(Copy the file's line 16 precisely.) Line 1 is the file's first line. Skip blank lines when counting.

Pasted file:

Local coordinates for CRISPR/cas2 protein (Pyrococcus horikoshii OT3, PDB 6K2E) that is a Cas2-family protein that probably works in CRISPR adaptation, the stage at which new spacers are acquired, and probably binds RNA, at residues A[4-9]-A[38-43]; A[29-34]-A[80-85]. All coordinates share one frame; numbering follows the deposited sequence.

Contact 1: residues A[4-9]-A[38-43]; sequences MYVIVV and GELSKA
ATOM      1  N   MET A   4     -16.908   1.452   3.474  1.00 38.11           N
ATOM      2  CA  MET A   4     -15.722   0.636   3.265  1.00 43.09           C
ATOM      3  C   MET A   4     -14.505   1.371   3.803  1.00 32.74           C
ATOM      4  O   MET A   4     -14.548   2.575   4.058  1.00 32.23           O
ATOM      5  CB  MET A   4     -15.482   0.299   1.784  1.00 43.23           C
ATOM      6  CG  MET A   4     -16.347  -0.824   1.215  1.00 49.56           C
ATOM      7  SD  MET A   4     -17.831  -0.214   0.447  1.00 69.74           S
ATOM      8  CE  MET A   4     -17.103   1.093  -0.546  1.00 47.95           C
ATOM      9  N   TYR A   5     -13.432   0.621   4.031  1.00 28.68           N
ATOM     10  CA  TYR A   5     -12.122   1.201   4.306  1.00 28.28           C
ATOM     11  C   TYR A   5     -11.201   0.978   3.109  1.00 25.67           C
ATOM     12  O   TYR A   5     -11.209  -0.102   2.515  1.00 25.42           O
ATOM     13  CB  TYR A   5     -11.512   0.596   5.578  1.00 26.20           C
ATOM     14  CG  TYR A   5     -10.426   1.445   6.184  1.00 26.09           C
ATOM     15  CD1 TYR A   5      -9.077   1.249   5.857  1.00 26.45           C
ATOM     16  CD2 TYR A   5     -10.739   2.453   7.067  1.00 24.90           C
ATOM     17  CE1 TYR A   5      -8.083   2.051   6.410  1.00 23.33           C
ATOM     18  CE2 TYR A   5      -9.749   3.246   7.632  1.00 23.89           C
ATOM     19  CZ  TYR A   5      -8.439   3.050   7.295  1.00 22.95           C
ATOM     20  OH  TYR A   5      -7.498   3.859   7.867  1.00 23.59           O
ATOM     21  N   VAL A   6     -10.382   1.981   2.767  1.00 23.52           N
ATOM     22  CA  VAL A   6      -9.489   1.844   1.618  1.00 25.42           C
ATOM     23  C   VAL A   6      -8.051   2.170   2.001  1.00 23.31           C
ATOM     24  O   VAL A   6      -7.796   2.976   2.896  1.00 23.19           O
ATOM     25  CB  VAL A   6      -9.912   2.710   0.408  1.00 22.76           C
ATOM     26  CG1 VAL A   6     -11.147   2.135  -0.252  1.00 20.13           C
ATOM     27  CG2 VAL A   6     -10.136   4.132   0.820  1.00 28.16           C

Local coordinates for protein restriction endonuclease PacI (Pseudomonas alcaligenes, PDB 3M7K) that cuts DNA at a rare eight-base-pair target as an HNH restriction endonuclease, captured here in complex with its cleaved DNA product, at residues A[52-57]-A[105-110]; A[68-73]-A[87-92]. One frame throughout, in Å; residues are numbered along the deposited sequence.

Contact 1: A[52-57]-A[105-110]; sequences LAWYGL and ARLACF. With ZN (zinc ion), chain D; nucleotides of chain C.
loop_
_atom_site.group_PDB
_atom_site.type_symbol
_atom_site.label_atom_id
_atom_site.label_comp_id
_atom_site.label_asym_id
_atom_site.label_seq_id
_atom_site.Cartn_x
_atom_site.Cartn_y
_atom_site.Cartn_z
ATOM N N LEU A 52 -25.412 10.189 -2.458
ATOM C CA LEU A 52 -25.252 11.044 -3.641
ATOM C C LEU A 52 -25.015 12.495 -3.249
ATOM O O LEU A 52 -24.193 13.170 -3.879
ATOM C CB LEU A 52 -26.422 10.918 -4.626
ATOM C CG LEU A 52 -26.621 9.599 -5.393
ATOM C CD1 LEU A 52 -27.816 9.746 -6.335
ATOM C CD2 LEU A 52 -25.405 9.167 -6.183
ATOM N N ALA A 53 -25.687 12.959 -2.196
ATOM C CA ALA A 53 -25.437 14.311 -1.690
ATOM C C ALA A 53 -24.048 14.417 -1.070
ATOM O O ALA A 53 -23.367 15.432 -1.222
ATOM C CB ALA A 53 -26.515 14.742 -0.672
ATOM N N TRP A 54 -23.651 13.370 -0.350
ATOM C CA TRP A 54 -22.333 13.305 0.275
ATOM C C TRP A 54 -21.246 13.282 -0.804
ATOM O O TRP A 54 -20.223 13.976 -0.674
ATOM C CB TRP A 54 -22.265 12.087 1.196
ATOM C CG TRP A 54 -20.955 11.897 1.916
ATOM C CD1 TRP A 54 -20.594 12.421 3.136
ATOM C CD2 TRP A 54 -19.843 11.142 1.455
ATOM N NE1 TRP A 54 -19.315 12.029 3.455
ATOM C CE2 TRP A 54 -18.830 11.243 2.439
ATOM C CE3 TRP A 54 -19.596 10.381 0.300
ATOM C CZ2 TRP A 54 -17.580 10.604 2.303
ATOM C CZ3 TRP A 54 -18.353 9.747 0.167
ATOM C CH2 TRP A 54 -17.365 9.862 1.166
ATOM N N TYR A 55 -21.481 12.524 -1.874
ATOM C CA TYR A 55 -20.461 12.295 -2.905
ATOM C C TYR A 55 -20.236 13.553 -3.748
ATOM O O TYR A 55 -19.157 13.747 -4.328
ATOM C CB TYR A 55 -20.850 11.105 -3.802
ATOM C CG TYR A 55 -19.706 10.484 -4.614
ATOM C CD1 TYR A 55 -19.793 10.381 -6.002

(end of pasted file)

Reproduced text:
ATOM     14  CG  TYR A   5     -10.426   1.445   6.184  1.00 26.09           C